And on the eighth day, things got even worse.

In a fast-moving series of events in Washington that saw, albeit briefly, the floating of an idea to revive “a super-committee” to deal with the budget crisis, House Republicans who have been working to find a way out of the shutdown actually lostsupport for a measure to re-open the government using a combination of Democratic and Republican votes.

That plan, a so-called “clean” continuing resolution, or CR, would fund the government at existing levels—ignoring both Democratic efforts to erase the effects of sequestration and Republican efforts to defund the Affordable Care Act or institute a one-year delay in the controversial law.

At an afternoon press conference, President Obama urged House Speaker John Boehner to do just that. “There are enough reasonable Republicans and Democrats in the House who are willing to vote yes on a budget that the Senate has already passed,” the president said. “That vote could take place today. The shutdown would be over.”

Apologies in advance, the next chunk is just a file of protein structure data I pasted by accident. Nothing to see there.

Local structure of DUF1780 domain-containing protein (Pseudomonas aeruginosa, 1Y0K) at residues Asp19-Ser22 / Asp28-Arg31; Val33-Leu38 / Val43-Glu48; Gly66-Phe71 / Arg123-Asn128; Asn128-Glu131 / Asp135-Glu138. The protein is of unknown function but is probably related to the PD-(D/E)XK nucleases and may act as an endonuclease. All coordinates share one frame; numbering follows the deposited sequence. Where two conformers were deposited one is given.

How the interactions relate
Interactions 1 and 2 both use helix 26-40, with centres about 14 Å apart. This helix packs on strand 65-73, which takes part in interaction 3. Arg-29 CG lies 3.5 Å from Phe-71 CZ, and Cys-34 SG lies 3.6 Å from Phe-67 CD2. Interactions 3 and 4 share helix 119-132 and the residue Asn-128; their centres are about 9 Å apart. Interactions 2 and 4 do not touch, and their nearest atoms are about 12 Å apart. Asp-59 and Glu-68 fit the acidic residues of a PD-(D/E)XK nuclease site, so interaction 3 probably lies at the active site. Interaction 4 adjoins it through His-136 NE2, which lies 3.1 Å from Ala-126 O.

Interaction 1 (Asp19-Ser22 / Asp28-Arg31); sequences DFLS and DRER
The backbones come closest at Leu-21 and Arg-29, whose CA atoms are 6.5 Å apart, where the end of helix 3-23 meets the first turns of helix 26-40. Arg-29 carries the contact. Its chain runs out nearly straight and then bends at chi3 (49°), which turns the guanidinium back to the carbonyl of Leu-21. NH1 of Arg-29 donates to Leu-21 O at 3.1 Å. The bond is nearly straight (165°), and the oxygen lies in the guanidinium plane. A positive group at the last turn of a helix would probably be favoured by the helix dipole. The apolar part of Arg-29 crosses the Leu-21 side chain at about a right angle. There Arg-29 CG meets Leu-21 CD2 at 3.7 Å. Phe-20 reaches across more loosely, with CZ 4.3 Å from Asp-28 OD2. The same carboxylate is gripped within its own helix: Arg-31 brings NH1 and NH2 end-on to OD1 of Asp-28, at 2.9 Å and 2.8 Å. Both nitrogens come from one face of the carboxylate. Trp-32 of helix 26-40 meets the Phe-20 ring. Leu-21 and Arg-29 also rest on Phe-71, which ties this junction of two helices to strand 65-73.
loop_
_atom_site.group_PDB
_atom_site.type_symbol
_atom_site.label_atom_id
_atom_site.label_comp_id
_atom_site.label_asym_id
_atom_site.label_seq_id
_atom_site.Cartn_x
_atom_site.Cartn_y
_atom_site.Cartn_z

But even as he was speaking, the scenario appeared to be unraveling, with a handful of Republicans who had publicly backed a clean CR abruptly reversing their stance—some denying that they had ever supported it in the first place.

Lou Barletta, a Pennsylvania Republican, insisted that any vote include a repeal of a medical device tax unpopular with both the GOP and Democrats.

“He’s beyond the clean CR,” a Barletta spokesman wrote in an email. “He would vote against it now, because he is now focused on passing the CR with the medical device tax repeal, which can pass the House and Senate. He has found a group of Democrats who would support [it] in the House, [and that] represents a compromise that can get to the president’s desk.”

As for the clean CR—which appeared at the start of the day to have enough votes to pass should Boehner allow it to get to the floor? “That time has passed,” the spokesman said.

A spokesman for Buffalo, New York-area Congressman Chris Collins, who likewise began the day in favor of bringing a measure to the floor, concurred.

“The Congressman is dealing with reality: there is no chance that a clean CR is coming to the floor so we are focusing now on what is possible. Everyone needs to get in a room and compromise.”

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